Map of life expectancy at birth from Global Education Project.

Friday, May 06, 2011

Cross of Gold

There are no conspiracies and there are no coincidences. That's what a friend of mind once proclaimed in a chemically induced state. I don't know what he meant but he seemed to think it was very important. Anyway, by either conspiracy or coincidence or some ineffable mechanism, both NEJM and BMJ feature essays this week addressing the limitations of Randomized Controlled Trials as guidance for medical practice and reimbursement policy.

Because you are mere riff-raff, you are only allowed to read the abstracts, so let me fill you in on the basic ideas, which aren't actually difficult. I don't want to bore you with stuff you already know, but just to make sure everyone is on the same page the so-called "gold standard" for deciding whether a therapy works is the Randomized Controlled Trial (RCT). That's what you have to do to get a drug approved by the FDA, and it's the basis for comparable drug licensing systems throughout the world. It's also usually an RCT that is responsible for reversing some conclusion based on observational epidemiology, such as the anti-oxidant supplement flapdoodle.

The basic idea is that you take a bunch of people who meet eligibility criteria, and randomly divide them into groups -- in the simplest design, that would be 2 groups. One group gets the drug, the other gets a pill that is identical in appearance but contains only inert (presumably) ingredients. Nobody involved in the trial -- not the patients, no their doctors, not the people who collect data -- knows who is taking what. They systematically collect data on baseline and subsequent indicators of disease severity or symptoms or whatever, and then they declare the drug superior to placebo or not. This can be done, in principal, for cure, symptom relief, or prevention of disease, although the latter obviously tends to require large numbers and long-term follow-up.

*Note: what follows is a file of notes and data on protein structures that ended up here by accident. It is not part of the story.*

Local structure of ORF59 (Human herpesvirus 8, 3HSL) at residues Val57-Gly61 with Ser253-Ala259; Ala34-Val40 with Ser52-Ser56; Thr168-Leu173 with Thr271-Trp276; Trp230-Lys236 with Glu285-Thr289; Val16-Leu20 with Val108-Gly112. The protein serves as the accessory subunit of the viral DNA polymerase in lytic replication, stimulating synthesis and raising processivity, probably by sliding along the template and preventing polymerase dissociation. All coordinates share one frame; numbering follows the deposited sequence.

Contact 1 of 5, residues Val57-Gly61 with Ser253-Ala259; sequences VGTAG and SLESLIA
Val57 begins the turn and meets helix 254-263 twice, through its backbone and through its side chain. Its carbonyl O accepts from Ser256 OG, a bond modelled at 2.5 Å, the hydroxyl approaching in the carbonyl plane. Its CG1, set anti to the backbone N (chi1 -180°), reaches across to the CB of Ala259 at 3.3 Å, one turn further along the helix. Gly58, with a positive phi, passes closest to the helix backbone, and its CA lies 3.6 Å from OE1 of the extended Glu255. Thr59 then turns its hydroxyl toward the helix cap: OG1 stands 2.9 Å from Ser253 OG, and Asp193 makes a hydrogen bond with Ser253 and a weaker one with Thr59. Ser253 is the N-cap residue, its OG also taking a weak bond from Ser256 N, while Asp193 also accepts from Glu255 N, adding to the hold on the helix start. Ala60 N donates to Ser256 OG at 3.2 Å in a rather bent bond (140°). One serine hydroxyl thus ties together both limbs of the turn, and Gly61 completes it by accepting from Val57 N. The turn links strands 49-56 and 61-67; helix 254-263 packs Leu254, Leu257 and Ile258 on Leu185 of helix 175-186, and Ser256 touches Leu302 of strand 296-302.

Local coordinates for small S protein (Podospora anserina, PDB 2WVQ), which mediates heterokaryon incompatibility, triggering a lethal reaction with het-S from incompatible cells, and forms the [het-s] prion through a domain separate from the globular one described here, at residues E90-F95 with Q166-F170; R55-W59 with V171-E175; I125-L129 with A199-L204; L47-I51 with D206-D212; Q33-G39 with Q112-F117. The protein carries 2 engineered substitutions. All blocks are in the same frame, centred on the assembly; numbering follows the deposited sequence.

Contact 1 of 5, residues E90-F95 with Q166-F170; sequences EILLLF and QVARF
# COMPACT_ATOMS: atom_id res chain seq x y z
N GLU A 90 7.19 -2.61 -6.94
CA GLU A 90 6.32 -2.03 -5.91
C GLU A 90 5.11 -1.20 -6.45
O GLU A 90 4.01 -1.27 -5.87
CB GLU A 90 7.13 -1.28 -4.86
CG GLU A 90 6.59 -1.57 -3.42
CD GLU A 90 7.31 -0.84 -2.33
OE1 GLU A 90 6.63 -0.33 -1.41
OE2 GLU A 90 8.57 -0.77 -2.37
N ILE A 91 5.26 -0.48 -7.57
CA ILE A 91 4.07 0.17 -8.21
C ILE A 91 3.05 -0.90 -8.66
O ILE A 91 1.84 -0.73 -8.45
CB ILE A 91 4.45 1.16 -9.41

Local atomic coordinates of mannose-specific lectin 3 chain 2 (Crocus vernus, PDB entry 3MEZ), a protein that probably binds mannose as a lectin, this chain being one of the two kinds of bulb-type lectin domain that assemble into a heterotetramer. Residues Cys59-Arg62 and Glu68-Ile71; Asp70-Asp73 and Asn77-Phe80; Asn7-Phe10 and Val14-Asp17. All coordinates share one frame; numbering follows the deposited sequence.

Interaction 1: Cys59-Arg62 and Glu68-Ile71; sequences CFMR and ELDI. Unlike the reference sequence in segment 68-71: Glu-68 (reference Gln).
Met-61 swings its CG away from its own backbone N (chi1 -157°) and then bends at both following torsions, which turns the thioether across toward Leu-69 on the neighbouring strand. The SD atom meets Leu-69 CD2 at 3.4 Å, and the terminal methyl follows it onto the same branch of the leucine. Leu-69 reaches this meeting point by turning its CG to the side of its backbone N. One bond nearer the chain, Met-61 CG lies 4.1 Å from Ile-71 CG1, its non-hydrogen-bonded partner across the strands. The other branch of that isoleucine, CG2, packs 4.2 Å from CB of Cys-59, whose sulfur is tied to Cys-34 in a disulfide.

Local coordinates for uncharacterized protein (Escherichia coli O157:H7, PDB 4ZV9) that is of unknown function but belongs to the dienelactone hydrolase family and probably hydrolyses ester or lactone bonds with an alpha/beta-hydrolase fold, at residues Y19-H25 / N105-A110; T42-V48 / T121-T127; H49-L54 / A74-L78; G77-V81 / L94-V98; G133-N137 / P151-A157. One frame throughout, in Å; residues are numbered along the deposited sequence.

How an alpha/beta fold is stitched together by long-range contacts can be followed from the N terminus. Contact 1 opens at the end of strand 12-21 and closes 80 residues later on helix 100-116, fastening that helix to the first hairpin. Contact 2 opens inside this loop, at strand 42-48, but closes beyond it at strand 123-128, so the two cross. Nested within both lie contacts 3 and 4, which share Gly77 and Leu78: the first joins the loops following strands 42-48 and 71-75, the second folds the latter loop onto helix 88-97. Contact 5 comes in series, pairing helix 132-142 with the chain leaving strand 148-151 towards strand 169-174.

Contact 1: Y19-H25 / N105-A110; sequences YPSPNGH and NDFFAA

We've talked here a lot about the statistical pitfalls -- something can appear to work just by coincidence, you can go rooting around for some apparent benefit and you're likely to find something even though it's spurious, small effects that aren't really worth it can be statistically significant, we're comparing only to placebo and not to alternative treatments in most cases, unfavorable results don't get published, yadda yadda yadda.

But there's another category of problem I haven't talked much about, and that's the main focus of these two essays. RCTs just aren't like the real world.

1) The eligibility criteria usually exclude large numbers of people who typically have the disease to be treated or the risk to be reduced, in other words they aren't necessarily typical of the people who will get the prescription once the thing is licensed. It's easier to interpret the results if the participants are fairly homogeneous in terms of disease or risk severity, age range, maybe gender, they may and other characteristics, and are likely to adhere to the treatment. That's convenient for the investigators, but threatens what we call external validity: does this result apply to other sets of people?

2) Not only are the subjects chosen because they are likely to adhere -- i.e. take the pills on schedule - their adherence is closely monitored and actively supported. In the Real World (RW), half the people don't take the pills the way they are supposed to.